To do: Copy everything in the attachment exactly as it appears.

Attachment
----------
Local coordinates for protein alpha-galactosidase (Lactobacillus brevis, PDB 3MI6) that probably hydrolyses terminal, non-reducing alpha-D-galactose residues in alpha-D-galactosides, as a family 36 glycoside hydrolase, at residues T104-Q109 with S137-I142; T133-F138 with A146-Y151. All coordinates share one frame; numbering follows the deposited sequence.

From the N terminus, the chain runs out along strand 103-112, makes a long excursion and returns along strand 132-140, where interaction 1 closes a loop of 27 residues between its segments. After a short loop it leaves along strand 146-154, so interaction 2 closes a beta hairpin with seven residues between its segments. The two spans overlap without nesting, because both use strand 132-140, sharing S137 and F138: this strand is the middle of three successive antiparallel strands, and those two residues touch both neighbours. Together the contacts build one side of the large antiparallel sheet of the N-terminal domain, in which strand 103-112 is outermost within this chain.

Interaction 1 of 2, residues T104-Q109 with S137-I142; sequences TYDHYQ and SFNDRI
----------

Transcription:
Local coordinates for protein alpha-galactosidase (Lactobacillus brevis, PDB 3MI6) that probably hydrolyses terminal, non-reducing alpha-D-galactose residues in alpha-D-galactosides, as a family 36 glycoside hydrolase, at residues T104-Q109 with S137-I142; T133-F138 with A146-Y151. All coordinates share one frame; numbering follows the deposited sequence.

From the N terminus, the chain runs out along strand 103-112, makes a long excursion and returns along strand 132-140, where interaction 1 closes a loop of 27 residues between its segments. After a short loop it leaves along strand 146-154, so interaction 2 closes a beta hairpin with seven residues between its segments. The two spans overlap without nesting, because both use strand 132-140, sharing S137 and F138: this strand is the middle of three successive antiparallel strands, and those two residues touch both neighbours. Together the contacts build one side of the large antiparallel sheet of the N-terminal domain, in which strand 103-112 is outermost within this chain.

Interaction 1 of 2, residues T104-Q109 with S137-I142; sequences TYDHYQ and SFNDRI